Cardinals are beautiful birds to observe, and in the past, they’ve made for popular pets. However, times have now changed and new laws are now in place to protect these birds.
You can’t have a cardinal as a pet in North America, Japan, or Russia, because cardinals are protected under the Migratory Bird Treaty Act. This act prohibits the sale, possession, or trade of the Northern Cardinal, along with 1,025 other native species. Violations can result in $15,000 of fines.
Why It’s Illegal To Keep a Cardinal as a Pet
Northern Cardinals are illegal to keep as pets in North America, Japan, and Russia due to the Migratory Bird Treaty Act (MBTA).
They are also illegal to sell or trade, meaning that anyone who participates in the trading of cardinals as pets is breaking the law and may be subject to penalties.
The Migratory Bird Treaty Act (MBTA)
The MBTA forbids any capturing, killing, selling, or transporting listed birds without a federal permit.
It exists to protect native species and the ecosystems that they belong to.
The MBTA was first enacted in 1916 in Canada and then was signed by the United States in 1918.
Mexico followed in 1936, and then Japan accepted the treaty in 1972. Finally, the act was adopted by Russia in 1976.
The MBTA protects 1,026 different species, including 74 Endangered Species.
Among the birds saved from extinction by the MBTA are the Snowy Egret, the Sandhill Crane, and the Wood Duck.
When the MBTA was first enacted in the United States, poaching and hunting were the biggest threats to native birds.
Feathers were in high demand as a fashion statement, and bird populations were suffering for it.
Today, the biggest threats to native birds are oil pits, transmission lines, and other industrial developments that have changed the country’s natural landscape.
Conservationist groups like the Audubon Society have used the MBTA to push for change in how companies safeguard against harming wildlife as they develop.
The MBTA and the Pet Trade
Under the MBTA, it is illegal to sell, trade, buy, possess, or transport a listed bird without authorization.
This includes all pet trading, and it means that virtually no native birds are available to have as pets, including the Northern Cardinal.
Only certain allowed organizations and individuals are permitted to privately own native birds.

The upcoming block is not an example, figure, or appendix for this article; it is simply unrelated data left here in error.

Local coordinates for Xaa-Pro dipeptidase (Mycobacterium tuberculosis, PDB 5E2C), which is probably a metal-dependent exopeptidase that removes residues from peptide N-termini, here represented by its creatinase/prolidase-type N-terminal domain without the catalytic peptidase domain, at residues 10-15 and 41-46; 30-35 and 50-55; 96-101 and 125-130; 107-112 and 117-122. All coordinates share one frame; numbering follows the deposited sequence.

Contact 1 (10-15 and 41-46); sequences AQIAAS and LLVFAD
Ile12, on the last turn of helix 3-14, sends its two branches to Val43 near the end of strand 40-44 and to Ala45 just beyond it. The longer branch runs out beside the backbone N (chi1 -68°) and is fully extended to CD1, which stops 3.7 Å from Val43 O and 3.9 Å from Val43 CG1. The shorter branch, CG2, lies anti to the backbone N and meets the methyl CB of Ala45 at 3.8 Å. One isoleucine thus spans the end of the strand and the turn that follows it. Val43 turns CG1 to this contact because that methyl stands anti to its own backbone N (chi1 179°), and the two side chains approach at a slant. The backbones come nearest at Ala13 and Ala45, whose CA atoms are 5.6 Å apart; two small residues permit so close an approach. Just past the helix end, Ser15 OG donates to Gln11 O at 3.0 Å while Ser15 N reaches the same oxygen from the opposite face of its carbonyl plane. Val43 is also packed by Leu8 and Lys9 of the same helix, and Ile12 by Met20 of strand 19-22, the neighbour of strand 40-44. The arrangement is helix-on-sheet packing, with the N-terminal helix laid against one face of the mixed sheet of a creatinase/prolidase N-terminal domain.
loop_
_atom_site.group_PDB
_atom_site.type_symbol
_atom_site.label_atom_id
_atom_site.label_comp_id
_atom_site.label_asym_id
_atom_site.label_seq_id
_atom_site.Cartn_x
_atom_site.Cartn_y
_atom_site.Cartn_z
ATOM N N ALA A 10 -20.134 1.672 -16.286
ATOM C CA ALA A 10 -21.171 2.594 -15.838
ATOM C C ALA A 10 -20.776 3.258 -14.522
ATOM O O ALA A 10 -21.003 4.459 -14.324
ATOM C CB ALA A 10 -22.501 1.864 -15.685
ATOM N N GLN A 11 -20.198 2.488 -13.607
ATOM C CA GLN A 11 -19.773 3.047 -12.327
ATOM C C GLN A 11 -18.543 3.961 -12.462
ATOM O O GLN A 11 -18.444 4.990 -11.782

Penalties for violating the MBTA through ownership or sale of a native bird can result in fines up to $15,000 or six months in prison.
Exemptions to the MBTA
The countries obligated to the MBTA may issue permits allowing for exceptions when the taking of protected species does not interfere with long-term conservation goals.
Common exceptions to the MBTA include falconry, educational use, scientific research, and depredation, used when birds pose threats to humans.
In each of these cases, the requesting party must prove that there is a significant benefit to be gained, either for the bird population or humans, in the taking of these native birds.
Exceptions to allow private pet ownership are unheard of due to the minimal public value involved.
The Best Red Birds To Keep as Pets
While you cannot legally own a pet cardinal in the United States, there are numerous brightly colored small birds that you can keep as pets, including a few bright crimson birds.
These include the Red Factor Canary, the Red Lory, and the Crimson Finch.
Red Factor Canary
The Red Factor Canary looks much like other canaries but changes color according to its diet.
These birds become orangish-red in color when fed deep red and orange foods like beets, yams, and cherries.
You can also purchase color food, like the Nekton Color Enhancing Supplements for Birds from Amazon.
Red Factor Canaries are small birds that live about 10 to 12 years. They are chattery and like to whistle, and they love to hear music.
Consider leaving the radio on for these birds when you leave the house.
Relative to other birds, they require less human interaction, but they still need to be cared for with diligence to maximize their lifespan and well-being.
These birds originate in the Canary Islands, off the coast of West Africa.
Europeans imported these canaries for the first time in the late 1500s, resulting in global breeding and trading operations that continue to this day.
The Red Lory is playful, high-energy, and very vocal, and it has bright red plumage with blue accents.
This bird requires a higher than average level of attention and specialized care, so it’s a good choice for an experienced bird owner looking for a full-time companion bird.
Red Lories are about 10 to 12 inches (25.4-30.4 cm) long and live for about 30 years if cared for appropriately.
If you plan to adopt a Red Lory, make sure that you have a sizable cage, as these birds love their freedom and need plenty of space.
They also tend to make quite a mess, as their droppings are very liquid-like.
Red Lories require a specialized diet of nectar and fruit with a small amount of seed.
These birds originate in Indonesia, where they are still native and where they are kept as pets.
The Crimson Finch, also called the Blood Finch, is an Australian bird that can be bought for a high price in the United States.
These birds are territorial, so each pair of mates should have their own aviary to keep the peace.
Crimson Finches require protection from cold temperatures, wind, and rain, as they are prone to cold-related illnesses.
Millets and seeds made for finches are best for the Crimson Finch. To make the seed even healthier for your finch, try sprouting it before serving.
Crimson Finches also need live food, like termites, mealworms, maggots, and crickets, which is especially important during the breeding season.
These birds have a shorter lifespan than most, at just 5 to 6 years.